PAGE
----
13-year-old Syrian refugee shares his journey to Canada

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Photo by photy.org

Beatings and the sweetest oranges ever are among the memories of a 13-year-old Syrian refugee now living in Canada. His identity is being withheld for safety reasons.

How long ago did you leave Syria?

I left when I was 11. We stayed in Turkey at first but the schools there were not good and my father wanted to originally come to America.

How was your experience at schools in Turkey?

It was not good. The boys there had tasers and they would bully my brothers and me. They would sometimes bring knifes to school and they threatened to harm us a lot. They were always ready for a fight. The only thing my brother and I did to them was beat them in soccer, so they stopped playing with us.

If anything, what did you do to try and stop them?

I tried telling the teachers at school but they didn’t do anything. I feel like they sided with the other boys because they spoke one language and were from the same place. Every time I spoke up for my brothers and myself, I got in trouble. Bringing tasers to school was normal to them, so they got away with it.

You said you almost went to America. What became the barrier between you and America?

America didn’t want us. I don’t know what happened, but my dad said they didn’t want us there. But in school I learned about America and I know they were afraid of me. I’m just a boy. I don’t know why you would be afraid of me.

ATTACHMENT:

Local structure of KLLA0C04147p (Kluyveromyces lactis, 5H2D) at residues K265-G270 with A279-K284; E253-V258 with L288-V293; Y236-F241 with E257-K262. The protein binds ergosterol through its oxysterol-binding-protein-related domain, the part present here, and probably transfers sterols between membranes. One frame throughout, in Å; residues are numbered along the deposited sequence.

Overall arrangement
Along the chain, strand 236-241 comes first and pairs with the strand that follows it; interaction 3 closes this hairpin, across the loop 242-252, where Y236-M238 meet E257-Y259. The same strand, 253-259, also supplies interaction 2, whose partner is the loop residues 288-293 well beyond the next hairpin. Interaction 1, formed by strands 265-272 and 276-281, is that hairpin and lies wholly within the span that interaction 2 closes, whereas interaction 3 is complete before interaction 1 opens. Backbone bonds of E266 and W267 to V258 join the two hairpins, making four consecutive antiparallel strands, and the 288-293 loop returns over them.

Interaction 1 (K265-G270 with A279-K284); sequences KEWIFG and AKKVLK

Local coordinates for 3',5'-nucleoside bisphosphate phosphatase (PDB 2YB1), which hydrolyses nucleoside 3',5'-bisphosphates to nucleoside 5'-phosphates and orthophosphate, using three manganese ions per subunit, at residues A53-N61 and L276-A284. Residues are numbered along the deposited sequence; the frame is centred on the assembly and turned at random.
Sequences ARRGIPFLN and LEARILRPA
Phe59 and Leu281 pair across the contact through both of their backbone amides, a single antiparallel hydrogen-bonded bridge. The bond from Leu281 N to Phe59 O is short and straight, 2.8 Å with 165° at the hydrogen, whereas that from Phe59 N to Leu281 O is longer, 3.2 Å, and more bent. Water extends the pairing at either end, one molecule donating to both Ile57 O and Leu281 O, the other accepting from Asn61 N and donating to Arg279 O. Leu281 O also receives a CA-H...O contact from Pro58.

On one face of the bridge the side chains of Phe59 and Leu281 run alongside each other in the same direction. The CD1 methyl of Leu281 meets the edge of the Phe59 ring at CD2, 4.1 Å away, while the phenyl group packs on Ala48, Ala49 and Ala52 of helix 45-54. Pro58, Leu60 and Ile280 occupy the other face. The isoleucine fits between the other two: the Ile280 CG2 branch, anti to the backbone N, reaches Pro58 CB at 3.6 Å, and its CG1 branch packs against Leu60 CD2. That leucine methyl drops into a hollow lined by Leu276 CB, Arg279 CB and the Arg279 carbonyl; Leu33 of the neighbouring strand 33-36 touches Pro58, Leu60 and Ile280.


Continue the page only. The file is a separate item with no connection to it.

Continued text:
What do you remember most about Syria?

I remember my grandmother, she passed away there. I remember one time, soldiers broke into our home and they locked my grandma up in a room and beat her. When my dad tried to help they fought him, too. I tried to help my grandma and my dad but they tied my brothers and me to chairs. They broke a lot of our things and stole what they didn’t break. But I don’t want to only share the bad memories. I remember one time my parents brought home the sweetest oranges for dinner and we all sat together and ate. I haven’t tasted oranges as sweet as those oranges yet.

What did you do after the soldiers left?

There was not much we could do. My dad was afraid that if we told people that the solders would come back and harm us. You’re the first person I’ve told about this. It was scary after they left, but I kept telling my dad to do something about it. He didn’t listen, but I understood that it was because he was scared and worried for us. I helped my grandma. She was okay but she had bruises on her back. My dad said they didn’t hurt him even though I saw them punching him. I hope one day if something like that happens people are able to do something about it.

How long have you been in Canada?

I’ve been in Canada for a year. Everyone says I speak good English. I think it’s all because of my mom, who taught me the alphabet and then listened to me reading books for hours even though I know she didn’t understand a lot of what I was saying. I know you didn’t ask but I’m thankful that Canada treats me like a person. There are a few boys who make fun of how I sound at school but I know they don’t matter.

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